April 17 2018
Professor Ting XU, the professor of University of California, Berkeley, co-associate director of Precision Medicine and Healthcare Research Center and hard-core scientist of TBSI, and her team published a paper named “Random heteropolymers preserve protein function in foreign environments”, which reveals an important achievement in the polymer research.
Protein mainly be folded into a specific structure and function in its native environment. Despite years of effort to stabilize proteins outside of their native environment, there has been limited development in interfacing biological and synthetic components without compromising their structures and inherent functions. A polymeric shell outside of a protein may effectively improve protein solubility and stability in organic solvents by providing a barrier to resist both organic solvent exposure and protein conformational change. To form such a polymeric shell, protein-polymer interactions need to be strong enough to favor adsorption yet soft enough not to outcompete the forces governing protein folding. Professor Xu and her team realized this.
In the latest research, professor Xu's team designed four-monomer random heteropolymers, each monomer can interact with their interested chemical fragments on the surface of the protein. Then they mimic natural proteins, maximizing the flexibility of their interactions with the protein's surface. It has been proved that this material can make the protein fold correctly in the cell-free synthesis and maintain the activity in organic solvents.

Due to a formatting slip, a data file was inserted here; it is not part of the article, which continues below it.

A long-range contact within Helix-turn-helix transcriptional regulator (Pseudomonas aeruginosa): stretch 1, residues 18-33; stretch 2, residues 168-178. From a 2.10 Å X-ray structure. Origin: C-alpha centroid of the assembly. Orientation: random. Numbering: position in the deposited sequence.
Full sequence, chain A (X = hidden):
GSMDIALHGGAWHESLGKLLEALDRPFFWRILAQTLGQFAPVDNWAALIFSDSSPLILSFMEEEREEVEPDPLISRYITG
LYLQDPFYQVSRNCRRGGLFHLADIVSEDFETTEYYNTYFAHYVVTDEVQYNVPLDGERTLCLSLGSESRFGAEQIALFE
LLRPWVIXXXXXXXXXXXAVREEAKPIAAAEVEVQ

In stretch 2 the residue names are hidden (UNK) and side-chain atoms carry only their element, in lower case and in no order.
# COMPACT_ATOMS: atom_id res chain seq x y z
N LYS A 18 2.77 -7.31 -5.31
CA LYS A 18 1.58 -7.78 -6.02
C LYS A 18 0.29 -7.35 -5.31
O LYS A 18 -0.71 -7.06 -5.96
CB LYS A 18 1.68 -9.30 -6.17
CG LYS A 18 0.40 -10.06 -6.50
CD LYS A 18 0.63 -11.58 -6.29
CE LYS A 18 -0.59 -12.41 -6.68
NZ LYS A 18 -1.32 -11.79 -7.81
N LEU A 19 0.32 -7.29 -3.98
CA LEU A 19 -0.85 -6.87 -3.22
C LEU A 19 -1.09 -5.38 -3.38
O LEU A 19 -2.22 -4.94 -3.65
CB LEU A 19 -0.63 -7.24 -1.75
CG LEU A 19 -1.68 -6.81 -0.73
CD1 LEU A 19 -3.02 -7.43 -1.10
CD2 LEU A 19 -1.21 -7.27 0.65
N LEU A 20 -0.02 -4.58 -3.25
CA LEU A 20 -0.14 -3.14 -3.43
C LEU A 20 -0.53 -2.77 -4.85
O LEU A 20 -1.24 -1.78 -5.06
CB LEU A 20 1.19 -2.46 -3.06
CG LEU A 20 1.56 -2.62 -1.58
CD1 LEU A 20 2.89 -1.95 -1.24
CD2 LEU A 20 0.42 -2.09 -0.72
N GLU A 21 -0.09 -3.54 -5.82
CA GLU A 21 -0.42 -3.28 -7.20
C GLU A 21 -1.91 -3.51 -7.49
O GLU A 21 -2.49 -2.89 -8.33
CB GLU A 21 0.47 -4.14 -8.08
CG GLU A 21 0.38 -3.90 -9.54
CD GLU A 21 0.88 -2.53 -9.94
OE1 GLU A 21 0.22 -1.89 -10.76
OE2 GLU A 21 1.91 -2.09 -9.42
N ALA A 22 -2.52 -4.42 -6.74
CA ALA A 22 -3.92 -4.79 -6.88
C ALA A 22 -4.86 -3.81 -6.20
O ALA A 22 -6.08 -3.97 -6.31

Design of random heteropolymers based on protein surface pattern for protein solubilization and stabilization in organic solvents
The researchers explored the versatility and universality of RHP by extending the study to several proteins. When combining RHP with organophosphorus hydrolase(OPH), it shows excellent ability to degrade organophosphates, which are commonly used as insecticides and chemical warfare agents.
All-atom and CG molecular dynamics simulation results
In the research, fiber mat based on RHP/OPH is prepared and immersed into a well-known pesticide methyl parathion(MP) for bioremediation. It has been proved that fiber mat is active and degraded MP, weighing approximately 1/10 of the total fiber mat, in a few minutes. Moreover, this material can be also used in combination with other proteases, which will play an important role in future biochemical pollution control.
Professor Ting XU is the corresponding author of the published paper, her Ph.D. graduate Brian Panganiban is the first author.
The link of published paper: http://science.sciencemag.org/content/359/6381/1239